My mum always taught me “don’t let anyone tell you that you can’t do something because you are a girl” and of course, being a naïve youngster, I believed her. It wasn’t until many years later when I was being interviewed for a job, and I was asked outright if I planned on having kids anytime soon, I realised my mum told me fibs – women can’t always be what they want.
Unfortunately, in those days it wasn’t an unusual question. Of course, it was not supposed to be. But many companies still asked, although not many in such a direct way. Nowadays this still exists, however, it’s less obvious and it’s called unconscious bias.
We might be on the right track, but to put it plainly – women face more obstacles in the world of work than men. Did you know that the gender pay gap actually increased in 2021? From 14.9% to 15.4%? And women with children are often not considered for promotion in case they ask for flexible working arrangements. According to ‘Women in the Workplace 2020’, women reported feeling more burned out, exhausted and under pressure than men during the COVID-19 pandemic, due to increased pressure and responsibilities at home and work. And did you know that even outwith the pandemic less than one in five women return to full-time work after pregnancy? Why is that?
So perhaps you can see why employers worry about losing their female staff to family life, resulting in an unconscious bias against women in the workplace. But the answer can never be to avoid employing women, promoting them or paying them an attractive wage. If you’re scared women in your company will ask for flexible working arrangements or even leave due to family commitments, you need to look first at your company, the staff benefits and the culture there. It’s rarely the case that women don’t want to return to work after a pregnancy – sometimes paying for childcare during a 9-5 working week results in a net loss when compared with salary.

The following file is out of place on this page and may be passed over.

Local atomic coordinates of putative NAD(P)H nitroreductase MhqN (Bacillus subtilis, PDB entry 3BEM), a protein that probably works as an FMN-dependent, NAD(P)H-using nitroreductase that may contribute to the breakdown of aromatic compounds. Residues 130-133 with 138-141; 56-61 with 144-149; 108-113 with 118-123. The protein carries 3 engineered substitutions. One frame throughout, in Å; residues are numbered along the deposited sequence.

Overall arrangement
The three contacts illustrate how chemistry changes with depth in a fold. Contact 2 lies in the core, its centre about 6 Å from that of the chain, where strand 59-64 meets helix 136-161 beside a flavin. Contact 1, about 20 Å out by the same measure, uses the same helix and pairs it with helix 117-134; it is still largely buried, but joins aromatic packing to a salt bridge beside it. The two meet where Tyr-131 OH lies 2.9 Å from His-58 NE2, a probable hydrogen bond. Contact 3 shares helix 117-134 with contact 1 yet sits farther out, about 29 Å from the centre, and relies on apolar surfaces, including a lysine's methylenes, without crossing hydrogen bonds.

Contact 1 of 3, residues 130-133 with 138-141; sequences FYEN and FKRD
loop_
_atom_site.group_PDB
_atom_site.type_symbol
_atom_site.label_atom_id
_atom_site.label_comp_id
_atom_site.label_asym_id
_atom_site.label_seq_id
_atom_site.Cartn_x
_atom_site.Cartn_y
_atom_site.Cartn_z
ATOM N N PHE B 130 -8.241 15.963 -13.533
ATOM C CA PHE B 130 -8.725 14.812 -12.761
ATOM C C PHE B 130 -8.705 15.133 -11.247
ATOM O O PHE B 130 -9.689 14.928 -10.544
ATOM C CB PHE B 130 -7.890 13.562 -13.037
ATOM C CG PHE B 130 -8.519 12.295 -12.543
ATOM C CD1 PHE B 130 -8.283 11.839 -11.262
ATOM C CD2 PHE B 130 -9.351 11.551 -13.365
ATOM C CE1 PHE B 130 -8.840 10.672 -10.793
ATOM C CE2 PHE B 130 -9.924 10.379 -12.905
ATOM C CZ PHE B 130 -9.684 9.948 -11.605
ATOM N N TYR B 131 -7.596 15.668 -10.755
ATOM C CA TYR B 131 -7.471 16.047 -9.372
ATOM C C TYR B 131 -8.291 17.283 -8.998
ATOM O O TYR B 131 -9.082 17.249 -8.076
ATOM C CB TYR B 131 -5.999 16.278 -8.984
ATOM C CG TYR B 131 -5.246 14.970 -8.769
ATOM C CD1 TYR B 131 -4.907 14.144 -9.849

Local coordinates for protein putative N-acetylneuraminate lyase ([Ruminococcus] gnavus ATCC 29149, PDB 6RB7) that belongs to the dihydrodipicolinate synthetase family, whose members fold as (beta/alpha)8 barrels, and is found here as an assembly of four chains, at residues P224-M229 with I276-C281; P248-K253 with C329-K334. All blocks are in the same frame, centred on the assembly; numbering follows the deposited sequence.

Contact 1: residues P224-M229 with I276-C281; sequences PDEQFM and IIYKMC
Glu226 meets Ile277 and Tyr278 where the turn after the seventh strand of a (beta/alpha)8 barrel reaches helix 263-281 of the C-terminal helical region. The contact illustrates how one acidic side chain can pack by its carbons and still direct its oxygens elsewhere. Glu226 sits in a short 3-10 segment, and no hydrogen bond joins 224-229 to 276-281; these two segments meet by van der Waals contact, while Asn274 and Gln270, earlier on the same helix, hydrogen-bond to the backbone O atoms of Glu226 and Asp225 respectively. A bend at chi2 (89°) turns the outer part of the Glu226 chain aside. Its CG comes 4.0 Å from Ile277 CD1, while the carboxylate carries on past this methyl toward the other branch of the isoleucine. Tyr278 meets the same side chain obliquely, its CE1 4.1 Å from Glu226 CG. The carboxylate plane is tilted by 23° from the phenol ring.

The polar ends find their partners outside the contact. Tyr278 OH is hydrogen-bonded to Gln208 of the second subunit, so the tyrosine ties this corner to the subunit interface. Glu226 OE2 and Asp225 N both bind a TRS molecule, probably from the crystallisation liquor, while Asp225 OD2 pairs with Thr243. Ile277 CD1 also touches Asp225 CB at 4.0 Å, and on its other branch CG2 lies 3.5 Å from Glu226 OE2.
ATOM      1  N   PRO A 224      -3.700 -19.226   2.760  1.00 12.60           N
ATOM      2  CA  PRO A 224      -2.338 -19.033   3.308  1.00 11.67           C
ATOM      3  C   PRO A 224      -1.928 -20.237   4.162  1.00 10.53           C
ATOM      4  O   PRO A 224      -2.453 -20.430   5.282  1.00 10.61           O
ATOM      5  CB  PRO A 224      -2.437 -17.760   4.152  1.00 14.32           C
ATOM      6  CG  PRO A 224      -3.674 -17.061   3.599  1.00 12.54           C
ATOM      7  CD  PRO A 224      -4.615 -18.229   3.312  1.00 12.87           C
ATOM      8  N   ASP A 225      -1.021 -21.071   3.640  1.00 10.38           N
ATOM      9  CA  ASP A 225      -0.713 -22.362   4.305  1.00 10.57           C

Responsibility should fall on the employer to provide a flexible, supportive and understanding environment that appreciates the pressure women can be under. One that works proactively to support them.
International Women’s Day isn’t just a tick box exercise. It’s an opportunity for businesses to put their money where their mouth is, practice what they preach and put words into action.
Some simple things you can do:
> Make it easy for staff to request flexible working arrangements
> Ensure staff are empowered with the correct work from home setups
> Regularly review salaries to ensure parity and fairness
> Offer Workplace Nursery Salary Sacrifice
> Deliver training on Unconscious Bias
We owe it to the world to fight for ourselves, for our daughters and for our granddaughters so they can be whatever they want to be. I hope and pray it’s easier for my daughter than it was for me. And this is why we must challenge unconscious bias in the workplace.